I think you're right, putting the password first is slightly better than the salt, but given the insecurity of the whole thing I'm not sure it would make any significant difference. You'd just be slightly delaying the attacker.

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  • $\begingroup$ It doesn't matter much when brute-forcing. Just the order string concatenation. $\endgroup$ – kelalaka May 3 at 17:55

We are considering two hypothetical password hashes

  1. $(S_i,P_i)\mapsto H_i=\operatorname{SHA-256}(S_i\mathbin\|P_i)$
  2. $(S_i,P_i)\mapsto H_i=\operatorname{SHA-256}(P_i\mathbin\|S_i)$

As pointed in the question, both are un-iterated, thus very weak under the attack model where the salt $S_i$ and hashes $H_i$ leak, and the adversary is after $P_i$ (for a particular $i$, or worse for one of any $i$).

An important thing is what we put in the salt $S_i$: that should include both a fixed string $F$ dependent on the instantiation (e.g the name of the server), and a user-unique string (e.g. userid, login, email, random) $U_i$. The term $U_i$ helps because with $U_i$ adversaries can not attack multiple logins simultaneously, they must perform a hash for each password tested for each login. The term $F$ prevents amortizing attack work across multiple servers, and makes the hash slower, thus more secure.

The least feeble option is probably $H_i=\operatorname{SHA-256}(P_i\mathbin\|U_i\mathbin\|F)$, with $F$ as large as possible. The password should be first for the reason in the question: that blocks optimizations where some of the hash's internal operations is reused across multiple $P_i$. For the same reason, $U_i$ should be second.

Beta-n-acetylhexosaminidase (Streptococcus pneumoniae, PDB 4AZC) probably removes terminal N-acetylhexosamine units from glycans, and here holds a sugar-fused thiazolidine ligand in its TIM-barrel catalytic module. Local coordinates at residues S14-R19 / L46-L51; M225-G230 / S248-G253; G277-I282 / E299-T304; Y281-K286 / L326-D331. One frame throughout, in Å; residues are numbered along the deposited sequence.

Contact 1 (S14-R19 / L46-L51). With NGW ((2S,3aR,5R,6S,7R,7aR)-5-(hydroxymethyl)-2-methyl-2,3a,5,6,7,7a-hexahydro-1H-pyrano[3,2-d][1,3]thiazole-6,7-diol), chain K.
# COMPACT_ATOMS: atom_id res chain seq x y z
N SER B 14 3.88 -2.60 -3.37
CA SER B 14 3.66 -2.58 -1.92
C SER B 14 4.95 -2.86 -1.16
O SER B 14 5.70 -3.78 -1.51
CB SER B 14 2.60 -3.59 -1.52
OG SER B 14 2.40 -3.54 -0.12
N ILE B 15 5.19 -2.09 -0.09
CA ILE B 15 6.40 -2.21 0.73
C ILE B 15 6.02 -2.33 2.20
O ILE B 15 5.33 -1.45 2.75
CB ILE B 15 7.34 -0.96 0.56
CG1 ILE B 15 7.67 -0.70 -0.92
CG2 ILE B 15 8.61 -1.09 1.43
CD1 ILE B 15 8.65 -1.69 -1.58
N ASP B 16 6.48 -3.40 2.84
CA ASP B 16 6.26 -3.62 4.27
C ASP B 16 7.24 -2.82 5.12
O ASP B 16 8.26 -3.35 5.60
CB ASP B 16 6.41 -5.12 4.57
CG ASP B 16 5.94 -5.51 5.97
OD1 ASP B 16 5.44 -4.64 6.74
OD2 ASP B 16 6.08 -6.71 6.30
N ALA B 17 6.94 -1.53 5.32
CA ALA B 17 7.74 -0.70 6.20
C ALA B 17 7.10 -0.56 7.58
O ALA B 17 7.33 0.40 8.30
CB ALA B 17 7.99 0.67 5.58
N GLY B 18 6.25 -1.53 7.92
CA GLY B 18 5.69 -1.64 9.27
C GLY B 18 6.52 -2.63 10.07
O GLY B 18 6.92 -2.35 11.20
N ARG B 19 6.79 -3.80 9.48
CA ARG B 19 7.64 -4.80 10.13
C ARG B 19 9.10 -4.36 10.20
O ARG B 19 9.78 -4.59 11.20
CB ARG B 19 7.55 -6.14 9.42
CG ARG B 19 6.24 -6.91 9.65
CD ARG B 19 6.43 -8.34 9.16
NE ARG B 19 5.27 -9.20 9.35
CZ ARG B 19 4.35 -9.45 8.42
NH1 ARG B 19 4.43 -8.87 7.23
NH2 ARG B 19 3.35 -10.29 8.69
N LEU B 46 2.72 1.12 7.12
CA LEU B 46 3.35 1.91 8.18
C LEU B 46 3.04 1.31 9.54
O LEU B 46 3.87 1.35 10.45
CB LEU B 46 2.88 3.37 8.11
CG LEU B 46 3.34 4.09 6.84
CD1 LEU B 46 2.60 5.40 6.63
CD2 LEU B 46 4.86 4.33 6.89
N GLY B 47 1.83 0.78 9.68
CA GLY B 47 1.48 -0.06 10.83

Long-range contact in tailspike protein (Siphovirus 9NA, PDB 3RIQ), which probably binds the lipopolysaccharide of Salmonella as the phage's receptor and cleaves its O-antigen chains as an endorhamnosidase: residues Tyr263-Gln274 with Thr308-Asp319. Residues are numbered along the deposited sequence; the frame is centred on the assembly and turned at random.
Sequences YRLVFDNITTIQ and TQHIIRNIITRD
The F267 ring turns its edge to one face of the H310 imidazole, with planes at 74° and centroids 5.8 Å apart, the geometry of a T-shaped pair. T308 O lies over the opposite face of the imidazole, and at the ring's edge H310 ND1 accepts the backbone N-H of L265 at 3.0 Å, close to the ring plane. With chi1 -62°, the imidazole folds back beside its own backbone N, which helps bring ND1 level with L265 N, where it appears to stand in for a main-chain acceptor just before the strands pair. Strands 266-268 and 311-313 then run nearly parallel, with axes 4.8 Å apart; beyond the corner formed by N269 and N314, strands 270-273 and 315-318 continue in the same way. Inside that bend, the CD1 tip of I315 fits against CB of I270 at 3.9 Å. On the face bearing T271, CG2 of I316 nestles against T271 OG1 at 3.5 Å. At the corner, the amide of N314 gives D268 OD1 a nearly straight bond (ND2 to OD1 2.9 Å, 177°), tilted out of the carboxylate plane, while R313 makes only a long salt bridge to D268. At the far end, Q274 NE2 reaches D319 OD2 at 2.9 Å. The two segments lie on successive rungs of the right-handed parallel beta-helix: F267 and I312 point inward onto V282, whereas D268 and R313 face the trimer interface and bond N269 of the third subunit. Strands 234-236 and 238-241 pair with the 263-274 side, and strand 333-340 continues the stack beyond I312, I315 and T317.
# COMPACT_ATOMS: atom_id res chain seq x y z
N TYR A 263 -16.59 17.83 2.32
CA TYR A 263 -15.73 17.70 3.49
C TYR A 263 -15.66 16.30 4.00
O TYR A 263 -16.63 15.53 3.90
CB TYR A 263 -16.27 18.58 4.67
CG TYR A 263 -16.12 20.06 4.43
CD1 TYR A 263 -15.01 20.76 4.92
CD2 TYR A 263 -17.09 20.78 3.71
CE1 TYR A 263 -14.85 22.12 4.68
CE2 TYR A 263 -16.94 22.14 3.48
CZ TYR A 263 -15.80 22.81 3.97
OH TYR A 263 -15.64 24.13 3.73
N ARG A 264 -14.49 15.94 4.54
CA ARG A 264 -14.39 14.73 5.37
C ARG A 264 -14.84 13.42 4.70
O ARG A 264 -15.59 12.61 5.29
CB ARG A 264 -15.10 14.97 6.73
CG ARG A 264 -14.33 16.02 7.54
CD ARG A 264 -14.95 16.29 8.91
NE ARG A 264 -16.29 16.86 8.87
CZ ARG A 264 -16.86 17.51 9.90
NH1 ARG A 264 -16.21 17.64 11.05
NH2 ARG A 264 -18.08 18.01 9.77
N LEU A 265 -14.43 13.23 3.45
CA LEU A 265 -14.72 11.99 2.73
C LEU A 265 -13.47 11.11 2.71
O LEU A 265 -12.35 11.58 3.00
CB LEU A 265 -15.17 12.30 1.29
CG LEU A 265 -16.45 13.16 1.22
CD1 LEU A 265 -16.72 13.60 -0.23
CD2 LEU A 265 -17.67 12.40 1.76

But when $P_i\mathbin\|U_i\mathbin\|F$ is short (less than 64 bytes), the order is nearly immaterial, because that fits in the same first padded block of message of SHA-256, thus an attacker can not precompute any full compression in SHA-256, at worse some of very few rounds among 64.

Thus if for some strange reason (like a device operated on small battery and very little RAM) one can't go for an iterated password hash and must use plain SHA-256, then put the constant part $F$ of the salt last, and make it as long as practical; and rather put the password before the salt.

As an aside, if a long $F$ is obtained by repeating a shorter string (which allows arbitrary long $F$ with only little RAM), it should have an odd length, in order to reduce the potential for optimization of the message expansion of SHA-256.